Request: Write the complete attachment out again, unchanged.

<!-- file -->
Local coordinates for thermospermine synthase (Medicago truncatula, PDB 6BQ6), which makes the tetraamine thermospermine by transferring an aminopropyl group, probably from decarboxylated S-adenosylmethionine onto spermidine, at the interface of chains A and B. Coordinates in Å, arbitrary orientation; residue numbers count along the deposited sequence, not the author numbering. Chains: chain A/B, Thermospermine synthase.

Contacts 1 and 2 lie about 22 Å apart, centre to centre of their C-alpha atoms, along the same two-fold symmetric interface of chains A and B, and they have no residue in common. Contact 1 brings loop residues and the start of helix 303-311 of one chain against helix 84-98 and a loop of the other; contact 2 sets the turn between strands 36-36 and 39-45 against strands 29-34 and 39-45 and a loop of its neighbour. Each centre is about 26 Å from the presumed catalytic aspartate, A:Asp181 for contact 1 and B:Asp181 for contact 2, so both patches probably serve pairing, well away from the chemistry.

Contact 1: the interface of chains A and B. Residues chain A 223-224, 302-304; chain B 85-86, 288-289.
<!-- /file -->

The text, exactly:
Local coordinates for thermospermine synthase (Medicago truncatula, PDB 6BQ6), which makes the tetraamine thermospermine by transferring an aminopropyl group, probably from decarboxylated S-adenosylmethionine onto spermidine, at the interface of chains A and B. Coordinates in Å, arbitrary orientation; residue numbers count along the deposited sequence, not the author numbering. Chains: chain A/B, Thermospermine synthase.

Contacts 1 and 2 lie about 22 Å apart, centre to centre of their C-alpha atoms, along the same two-fold symmetric interface of chains A and B, and they have no residue in common. Contact 1 brings loop residues and the start of helix 303-311 of one chain against helix 84-98 and a loop of the other; contact 2 sets the turn between strands 36-36 and 39-45 against strands 29-34 and 39-45 and a loop of its neighbour. Each centre is about 26 Å from the presumed catalytic aspartate, A:Asp181 for contact 1 and B:Asp181 for contact 2, so both patches probably serve pairing, well away from the chemistry.

Contact 1: the interface of chains A and B. Residues chain A 223-224, 302-304; chain B 85-86, 288-289.